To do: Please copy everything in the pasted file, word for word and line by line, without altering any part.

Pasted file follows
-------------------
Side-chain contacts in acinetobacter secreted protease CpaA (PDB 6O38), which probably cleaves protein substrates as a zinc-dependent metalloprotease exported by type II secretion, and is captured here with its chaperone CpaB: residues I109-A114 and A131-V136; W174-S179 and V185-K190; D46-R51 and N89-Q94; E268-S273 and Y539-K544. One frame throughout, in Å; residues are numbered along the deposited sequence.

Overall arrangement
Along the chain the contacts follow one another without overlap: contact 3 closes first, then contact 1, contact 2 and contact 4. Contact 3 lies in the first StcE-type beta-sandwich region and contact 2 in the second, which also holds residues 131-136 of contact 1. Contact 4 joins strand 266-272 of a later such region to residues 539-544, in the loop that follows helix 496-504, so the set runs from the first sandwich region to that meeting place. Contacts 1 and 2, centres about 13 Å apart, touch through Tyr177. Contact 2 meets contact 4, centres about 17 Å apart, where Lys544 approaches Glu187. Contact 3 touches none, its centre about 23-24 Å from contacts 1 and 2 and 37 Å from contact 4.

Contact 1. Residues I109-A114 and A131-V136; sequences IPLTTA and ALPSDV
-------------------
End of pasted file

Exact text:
Side-chain contacts in acinetobacter secreted protease CpaA (PDB 6O38), which probably cleaves protein substrates as a zinc-dependent metalloprotease exported by type II secretion, and is captured here with its chaperone CpaB: residues I109-A114 and A131-V136; W174-S179 and V185-K190; D46-R51 and N89-Q94; E268-S273 and Y539-K544. One frame throughout, in Å; residues are numbered along the deposited sequence.

Overall arrangement
Along the chain the contacts follow one another without overlap: contact 3 closes first, then contact 1, contact 2 and contact 4. Contact 3 lies in the first StcE-type beta-sandwich region and contact 2 in the second, which also holds residues 131-136 of contact 1. Contact 4 joins strand 266-272 of a later such region to residues 539-544, in the loop that follows helix 496-504, so the set runs from the first sandwich region to that meeting place. Contacts 1 and 2, centres about 13 Å apart, touch through Tyr177. Contact 2 meets contact 4, centres about 17 Å apart, where Lys544 approaches Glu187. Contact 3 touches none, its centre about 23-24 Å from contacts 1 and 2 and 37 Å from contact 4.

Contact 1. Residues I109-A114 and A131-V136; sequences IPLTTA and ALPSDV